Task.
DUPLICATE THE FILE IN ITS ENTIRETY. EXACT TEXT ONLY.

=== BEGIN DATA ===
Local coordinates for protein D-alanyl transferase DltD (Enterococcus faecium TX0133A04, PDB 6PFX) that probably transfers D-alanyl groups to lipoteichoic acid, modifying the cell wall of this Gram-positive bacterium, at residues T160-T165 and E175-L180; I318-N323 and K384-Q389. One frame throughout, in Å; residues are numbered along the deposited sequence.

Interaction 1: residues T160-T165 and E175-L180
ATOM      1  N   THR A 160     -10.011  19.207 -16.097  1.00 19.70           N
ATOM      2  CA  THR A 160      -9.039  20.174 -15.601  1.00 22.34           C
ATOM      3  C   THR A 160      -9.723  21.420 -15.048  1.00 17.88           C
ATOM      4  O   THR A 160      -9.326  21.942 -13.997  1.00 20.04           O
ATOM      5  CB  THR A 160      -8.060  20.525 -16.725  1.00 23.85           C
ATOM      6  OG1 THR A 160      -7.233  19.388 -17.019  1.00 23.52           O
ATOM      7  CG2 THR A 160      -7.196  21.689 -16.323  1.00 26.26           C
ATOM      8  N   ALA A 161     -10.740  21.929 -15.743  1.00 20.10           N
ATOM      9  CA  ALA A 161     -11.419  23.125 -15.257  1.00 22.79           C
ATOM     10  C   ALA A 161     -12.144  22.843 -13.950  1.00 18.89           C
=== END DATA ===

Local coordinates for protein D-alanyl transferase DltD (Enterococcus faecium TX0133A04, PDB 6PFX) that probably transfers D-alanyl groups to lipoteichoic acid, modifying the cell wall of this Gram-positive bacterium, at residues T160-T165 and E175-L180; I318-N323 and K384-Q389. One frame throughout, in Å; residues are numbered along the deposited sequence.

Interaction 1: residues T160-T165 and E175-L180
ATOM      1  N   THR A 160     -10.011  19.207 -16.097  1.00 19.70           N
ATOM      2  CA  THR A 160      -9.039  20.174 -15.601  1.00 22.34           C
ATOM      3  C   THR A 160      -9.723  21.420 -15.048  1.00 17.88           C
ATOM      4  O   THR A 160      -9.326  21.942 -13.997  1.00 20.04           O
ATOM      5  CB  THR A 160      -8.060  20.525 -16.725  1.00 23.85           C
ATOM      6  OG1 THR A 160      -7.233  19.388 -17.019  1.00 23.52           O
ATOM      7  CG2 THR A 160      -7.196  21.689 -16.323  1.00 26.26           C
ATOM      8  N   ALA A 161     -10.740  21.929 -15.743  1.00 20.10           N
ATOM      9  CA  ALA A 161     -11.419  23.125 -15.257  1.00 22.79           C
ATOM     10  C   ALA A 161     -12.144  22.843 -13.950  1.00 18.89           C